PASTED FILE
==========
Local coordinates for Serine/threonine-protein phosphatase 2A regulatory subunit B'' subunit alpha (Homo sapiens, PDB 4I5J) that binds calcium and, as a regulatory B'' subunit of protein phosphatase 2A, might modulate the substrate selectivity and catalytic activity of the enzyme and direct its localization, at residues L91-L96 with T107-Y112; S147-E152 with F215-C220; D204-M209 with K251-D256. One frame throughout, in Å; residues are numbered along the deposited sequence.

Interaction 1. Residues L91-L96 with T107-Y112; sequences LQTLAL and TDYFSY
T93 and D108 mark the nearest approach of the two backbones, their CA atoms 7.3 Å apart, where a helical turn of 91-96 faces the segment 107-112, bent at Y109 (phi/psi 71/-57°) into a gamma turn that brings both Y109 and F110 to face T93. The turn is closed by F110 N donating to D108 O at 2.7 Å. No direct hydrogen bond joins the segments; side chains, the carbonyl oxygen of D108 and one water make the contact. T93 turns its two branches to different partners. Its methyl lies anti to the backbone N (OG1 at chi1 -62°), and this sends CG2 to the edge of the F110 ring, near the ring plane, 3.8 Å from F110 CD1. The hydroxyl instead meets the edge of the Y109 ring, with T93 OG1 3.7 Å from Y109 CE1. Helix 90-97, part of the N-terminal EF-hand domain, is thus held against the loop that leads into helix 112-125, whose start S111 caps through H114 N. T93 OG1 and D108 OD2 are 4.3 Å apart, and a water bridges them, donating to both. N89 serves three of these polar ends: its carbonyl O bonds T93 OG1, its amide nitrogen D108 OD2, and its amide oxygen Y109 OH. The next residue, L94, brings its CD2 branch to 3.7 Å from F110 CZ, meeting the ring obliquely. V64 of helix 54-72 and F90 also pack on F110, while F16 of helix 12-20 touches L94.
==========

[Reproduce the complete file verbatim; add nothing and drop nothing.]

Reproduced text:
Local coordinates for Serine/threonine-protein phosphatase 2A regulatory subunit B'' subunit alpha (Homo sapiens, PDB 4I5J) that binds calcium and, as a regulatory B'' subunit of protein phosphatase 2A, might modulate the substrate selectivity and catalytic activity of the enzyme and direct its localization, at residues L91-L96 with T107-Y112; S147-E152 with F215-C220; D204-M209 with K251-D256. One frame throughout, in Å; residues are numbered along the deposited sequence.

Interaction 1. Residues L91-L96 with T107-Y112; sequences LQTLAL and TDYFSY
T93 and D108 mark the nearest approach of the two backbones, their CA atoms 7.3 Å apart, where a helical turn of 91-96 faces the segment 107-112, bent at Y109 (phi/psi 71/-57°) into a gamma turn that brings both Y109 and F110 to face T93. The turn is closed by F110 N donating to D108 O at 2.7 Å. No direct hydrogen bond joins the segments; side chains, the carbonyl oxygen of D108 and one water make the contact. T93 turns its two branches to different partners. Its methyl lies anti to the backbone N (OG1 at chi1 -62°), and this sends CG2 to the edge of the F110 ring, near the ring plane, 3.8 Å from F110 CD1. The hydroxyl instead meets the edge of the Y109 ring, with T93 OG1 3.7 Å from Y109 CE1. Helix 90-97, part of the N-terminal EF-hand domain, is thus held against the loop that leads into helix 112-125, whose start S111 caps through H114 N. T93 OG1 and D108 OD2 are 4.3 Å apart, and a water bridges them, donating to both. N89 serves three of these polar ends: its carbonyl O bonds T93 OG1, its amide nitrogen D108 OD2, and its amide oxygen Y109 OH. The next residue, L94, brings its CD2 branch to 3.7 Å from F110 CZ, meeting the ring obliquely. V64 of helix 54-72 and F90 also pack on F110, while F16 of helix 12-20 touches L94.